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Re^3: Golf Challenge: FizzBuzz

by perrin (Chancellor)
on Mar 03, 2007 at 06:02 UTC ( #603032=note: print w/ replies, xml ) Need Help??


in reply to Re^2: Golf Challenge: FizzBuzz
in thread Golf Challenge: FizzBuzz

It contributes to the notion of perl being obscure and hard to read. It's not fair, since golf is a game, not a normal way to write code, but it still reinforces stereotypes for outsiders.


Comment on Re^3: Golf Challenge: FizzBuzz
Re^4: Golf Challenge: FizzBuzz
by blazar (Canon) on Mar 03, 2007 at 14:47 UTC
    It contributes to the notion of perl being obscure and hard to read. It's not fair, since golf is a game, not a normal way to write code, but it still reinforces stereotypes for outsiders.

    Well, "outsiders" sometimes still confuse Perl and CGI, or even web server stuff. Who cares anyway? Some C programmers like to play obfu games too. That doesn't give C a bad reputation, though.

      Who cares anyway?
      Managers who are selecting technologies care.

      People who make their living selling corporate america the idea that Perl is a strong architecture choice care.

      So, yes, it matters to me. When the discussion of "Perl vs $other_tech" comes up, and the discussion quickly (and I mean very quickly) devolves to "Oh, Perl is unreadable", and they point to JAPHs and Golf because that's google-able, my heart saddens a bit. Even if we've lost the battle for entirely the wrong reasons, we still lost.

        All good points, but personally I think that there are other "reasons" why managers who are selecting technologies may prefer $other_tech to Perl, and they are reasons only in double quotes because they're all mostly related to FUD and misinformation anyway, so that activities like Obfu and Golf may be rather contribute to the phenomenon or be taken as an excuse for the "Oh, Perl is unreadable" pseudo-argument and I don't know how much they would weight in the overall bad reputation that Perl gets in some circles. I expect that the tons of examples alleged to be productive code but sporting bad programming habits that lie around in the net are much worse in this sense. OTOH that unreadable code is google-able doesn't mean that readable one is not: indeed it's easy to show that the latter overnumbers the former by large. If that is their argument, it's easy to counter it.

Re^4: Golf Challenge: FizzBuzz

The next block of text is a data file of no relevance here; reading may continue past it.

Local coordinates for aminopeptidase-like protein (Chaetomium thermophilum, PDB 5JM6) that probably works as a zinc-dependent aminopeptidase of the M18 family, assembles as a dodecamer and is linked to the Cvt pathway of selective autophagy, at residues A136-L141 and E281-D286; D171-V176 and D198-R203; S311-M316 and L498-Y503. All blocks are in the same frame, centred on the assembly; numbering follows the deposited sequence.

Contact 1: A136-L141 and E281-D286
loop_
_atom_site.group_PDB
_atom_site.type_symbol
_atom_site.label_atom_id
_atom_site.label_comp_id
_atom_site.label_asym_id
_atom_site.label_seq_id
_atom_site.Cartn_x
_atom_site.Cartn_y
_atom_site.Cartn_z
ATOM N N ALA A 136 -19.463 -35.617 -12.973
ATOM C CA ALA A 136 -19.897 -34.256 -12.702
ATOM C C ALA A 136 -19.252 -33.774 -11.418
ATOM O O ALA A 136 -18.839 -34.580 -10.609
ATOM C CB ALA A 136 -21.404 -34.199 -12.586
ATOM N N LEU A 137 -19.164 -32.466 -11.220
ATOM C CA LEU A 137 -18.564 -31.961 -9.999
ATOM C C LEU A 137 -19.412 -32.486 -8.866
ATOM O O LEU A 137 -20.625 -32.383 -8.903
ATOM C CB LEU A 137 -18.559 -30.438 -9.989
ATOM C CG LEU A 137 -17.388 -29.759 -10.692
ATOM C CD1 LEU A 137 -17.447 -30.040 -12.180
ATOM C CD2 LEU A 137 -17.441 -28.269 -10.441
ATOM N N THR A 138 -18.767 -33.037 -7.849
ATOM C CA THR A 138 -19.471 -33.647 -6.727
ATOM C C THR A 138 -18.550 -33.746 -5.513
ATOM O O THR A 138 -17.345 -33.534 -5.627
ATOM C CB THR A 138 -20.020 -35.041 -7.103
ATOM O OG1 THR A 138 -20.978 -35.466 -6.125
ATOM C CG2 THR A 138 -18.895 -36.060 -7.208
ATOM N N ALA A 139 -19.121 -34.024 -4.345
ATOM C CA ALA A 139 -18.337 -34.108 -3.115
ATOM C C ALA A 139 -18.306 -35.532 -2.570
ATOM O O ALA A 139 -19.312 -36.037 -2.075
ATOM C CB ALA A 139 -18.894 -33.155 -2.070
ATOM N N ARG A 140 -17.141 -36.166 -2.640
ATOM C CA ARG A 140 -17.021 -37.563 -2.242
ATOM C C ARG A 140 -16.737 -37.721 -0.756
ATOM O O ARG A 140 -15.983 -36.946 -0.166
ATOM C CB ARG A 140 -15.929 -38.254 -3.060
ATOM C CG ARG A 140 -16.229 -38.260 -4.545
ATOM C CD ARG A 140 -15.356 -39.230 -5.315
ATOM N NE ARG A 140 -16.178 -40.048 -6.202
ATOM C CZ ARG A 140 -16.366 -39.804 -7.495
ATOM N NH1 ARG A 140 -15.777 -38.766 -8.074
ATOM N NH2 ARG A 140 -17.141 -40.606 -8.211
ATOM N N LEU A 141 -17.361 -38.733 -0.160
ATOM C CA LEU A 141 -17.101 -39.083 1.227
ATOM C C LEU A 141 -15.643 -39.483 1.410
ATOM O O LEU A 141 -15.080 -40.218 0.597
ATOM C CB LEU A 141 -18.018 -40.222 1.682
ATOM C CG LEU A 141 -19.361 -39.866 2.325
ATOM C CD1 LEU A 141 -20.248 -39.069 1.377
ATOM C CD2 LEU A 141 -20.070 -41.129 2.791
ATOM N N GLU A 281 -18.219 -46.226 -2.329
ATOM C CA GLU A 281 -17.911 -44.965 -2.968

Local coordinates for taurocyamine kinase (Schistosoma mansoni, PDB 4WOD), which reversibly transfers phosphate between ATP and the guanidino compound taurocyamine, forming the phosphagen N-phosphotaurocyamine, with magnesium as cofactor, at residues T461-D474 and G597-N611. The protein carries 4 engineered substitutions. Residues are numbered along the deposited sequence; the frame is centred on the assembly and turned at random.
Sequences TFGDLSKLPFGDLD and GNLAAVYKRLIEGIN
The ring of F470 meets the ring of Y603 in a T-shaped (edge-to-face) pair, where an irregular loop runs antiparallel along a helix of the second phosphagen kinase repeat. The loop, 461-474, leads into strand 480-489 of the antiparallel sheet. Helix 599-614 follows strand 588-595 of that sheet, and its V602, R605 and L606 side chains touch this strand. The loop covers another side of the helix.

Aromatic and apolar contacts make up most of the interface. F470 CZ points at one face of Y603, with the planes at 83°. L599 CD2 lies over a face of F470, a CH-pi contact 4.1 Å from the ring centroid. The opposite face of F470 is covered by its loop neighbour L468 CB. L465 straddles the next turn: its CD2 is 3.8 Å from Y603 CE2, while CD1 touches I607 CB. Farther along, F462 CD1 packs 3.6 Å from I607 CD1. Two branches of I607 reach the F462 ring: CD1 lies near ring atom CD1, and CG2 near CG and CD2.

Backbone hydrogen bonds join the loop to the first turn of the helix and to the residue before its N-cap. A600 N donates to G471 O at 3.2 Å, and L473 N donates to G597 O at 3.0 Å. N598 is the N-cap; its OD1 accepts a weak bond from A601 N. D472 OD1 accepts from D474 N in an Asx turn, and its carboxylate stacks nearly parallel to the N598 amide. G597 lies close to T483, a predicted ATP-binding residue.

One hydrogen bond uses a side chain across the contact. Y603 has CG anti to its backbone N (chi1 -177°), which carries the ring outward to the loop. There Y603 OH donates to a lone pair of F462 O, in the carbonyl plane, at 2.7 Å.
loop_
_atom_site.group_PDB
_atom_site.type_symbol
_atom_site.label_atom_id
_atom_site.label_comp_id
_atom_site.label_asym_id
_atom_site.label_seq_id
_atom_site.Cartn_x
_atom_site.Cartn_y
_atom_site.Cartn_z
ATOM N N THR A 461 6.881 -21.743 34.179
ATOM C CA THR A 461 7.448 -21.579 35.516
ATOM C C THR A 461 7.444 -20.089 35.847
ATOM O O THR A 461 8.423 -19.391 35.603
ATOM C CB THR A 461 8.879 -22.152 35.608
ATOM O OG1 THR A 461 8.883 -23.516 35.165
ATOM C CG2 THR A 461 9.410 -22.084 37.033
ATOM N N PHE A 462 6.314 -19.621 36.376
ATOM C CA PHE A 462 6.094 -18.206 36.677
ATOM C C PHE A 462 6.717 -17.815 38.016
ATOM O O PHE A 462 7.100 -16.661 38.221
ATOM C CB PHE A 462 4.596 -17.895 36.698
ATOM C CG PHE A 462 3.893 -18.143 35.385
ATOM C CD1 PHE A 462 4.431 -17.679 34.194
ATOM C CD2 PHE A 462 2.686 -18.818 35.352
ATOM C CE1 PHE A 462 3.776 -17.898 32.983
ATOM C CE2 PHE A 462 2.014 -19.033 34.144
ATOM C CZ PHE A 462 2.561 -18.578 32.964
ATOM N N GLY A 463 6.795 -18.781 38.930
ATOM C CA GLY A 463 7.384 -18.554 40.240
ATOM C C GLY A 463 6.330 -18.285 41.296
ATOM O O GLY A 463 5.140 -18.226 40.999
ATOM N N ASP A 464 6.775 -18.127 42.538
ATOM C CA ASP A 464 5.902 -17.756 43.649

by shmem (Canon) on Mar 12, 2007 at 23:47 UTC
    It contributes to the notion of perl being obscure and hard to read.
    For me, it contributes also to the notion that perl is hard to write - summing both: that perl is very sophisticated.

    I like golf not only because it reveals dark corners of perl; it also reveals perl's tremendous ability to eliminate noise and produce dense expressions. Ultimately, golf tends to be noise, when shorter statement can not anymore be contrieved, but even those constructs - add a bit of air (white space) to them, a bit more verbosity, and many of them expand into beautiful, perfectly understandable nailing-downs of solutions to the problem at hand.

    Compare

    %hash = (); { my @keys = qw ( a, b, c); my @values = 1..3; for ( my $c = 0; $c <= $#keys; $c++ ) { $hash { $keys [$c] } = $values [ $c ]; } }

    which is a common idiom in many languages, to

    @hash { qw (a, b, c) } = 1..3;

    of which the latter is the golfed code version, useable in production code, and you must admit that perl to some extent is golf - well, compared to Java anyways ;-)

    Any language is "obscure and hard to read" for those that don't venture into it; and no matter whether that "obscure and hard to read" judgement is uttered as a pretext to not do so, or as a disinformed dismissive, it is just prejudice - and there being perl golf or not doesn't change that in the least.

    --shmem

    _($_=" "x(1<<5)."?\n".q·/)Oo.  G°\        /
                                  /\_¯/(q    /
    ----------------------------  \__(m.====·.(_("always off the crowd"))."·
    ");sub _{s./.($e="'Itrs `mnsgdq Gdbj O`qkdq")=~y/"-y/#-z/;$e.e && print}

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